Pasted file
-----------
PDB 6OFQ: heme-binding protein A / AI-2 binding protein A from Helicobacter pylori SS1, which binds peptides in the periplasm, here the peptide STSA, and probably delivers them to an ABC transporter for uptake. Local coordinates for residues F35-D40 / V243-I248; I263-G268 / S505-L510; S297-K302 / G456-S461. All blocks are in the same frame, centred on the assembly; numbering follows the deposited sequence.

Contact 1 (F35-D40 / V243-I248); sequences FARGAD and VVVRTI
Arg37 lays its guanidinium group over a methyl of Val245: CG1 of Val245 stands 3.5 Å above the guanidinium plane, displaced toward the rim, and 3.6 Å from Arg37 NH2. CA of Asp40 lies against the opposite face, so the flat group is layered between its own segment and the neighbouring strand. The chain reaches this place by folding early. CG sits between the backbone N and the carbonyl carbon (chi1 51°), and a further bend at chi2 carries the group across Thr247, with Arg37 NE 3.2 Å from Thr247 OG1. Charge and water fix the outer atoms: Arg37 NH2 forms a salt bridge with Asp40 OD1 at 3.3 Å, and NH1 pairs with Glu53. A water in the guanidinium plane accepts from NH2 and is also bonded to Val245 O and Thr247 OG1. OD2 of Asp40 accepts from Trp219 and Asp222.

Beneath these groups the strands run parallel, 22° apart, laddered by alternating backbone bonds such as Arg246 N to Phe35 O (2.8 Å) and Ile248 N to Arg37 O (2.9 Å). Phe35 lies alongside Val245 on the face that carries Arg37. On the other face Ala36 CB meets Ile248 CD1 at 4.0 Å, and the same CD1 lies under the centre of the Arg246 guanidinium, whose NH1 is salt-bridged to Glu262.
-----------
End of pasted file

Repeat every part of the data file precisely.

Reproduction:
PDB 6OFQ: heme-binding protein A / AI-2 binding protein A from Helicobacter pylori SS1, which binds peptides in the periplasm, here the peptide STSA, and probably delivers them to an ABC transporter for uptake. Local coordinates for residues F35-D40 / V243-I248; I263-G268 / S505-L510; S297-K302 / G456-S461. All blocks are in the same frame, centred on the assembly; numbering follows the deposited sequence.

Contact 1 (F35-D40 / V243-I248); sequences FARGAD and VVVRTI
Arg37 lays its guanidinium group over a methyl of Val245: CG1 of Val245 stands 3.5 Å above the guanidinium plane, displaced toward the rim, and 3.6 Å from Arg37 NH2. CA of Asp40 lies against the opposite face, so the flat group is layered between its own segment and the neighbouring strand. The chain reaches this place by folding early. CG sits between the backbone N and the carbonyl carbon (chi1 51°), and a further bend at chi2 carries the group across Thr247, with Arg37 NE 3.2 Å from Thr247 OG1. Charge and water fix the outer atoms: Arg37 NH2 forms a salt bridge with Asp40 OD1 at 3.3 Å, and NH1 pairs with Glu53. A water in the guanidinium plane accepts from NH2 and is also bonded to Val245 O and Thr247 OG1. OD2 of Asp40 accepts from Trp219 and Asp222.

Beneath these groups the strands run parallel, 22° apart, laddered by alternating backbone bonds such as Arg246 N to Phe35 O (2.8 Å) and Ile248 N to Arg37 O (2.9 Å). Phe35 lies alongside Val245 on the face that carries Arg37. On the other face Ala36 CB meets Ile248 CD1 at 4.0 Å, and the same CD1 lies under the centre of the Arg246 guanidinium, whose NH1 is salt-bridged to Glu262.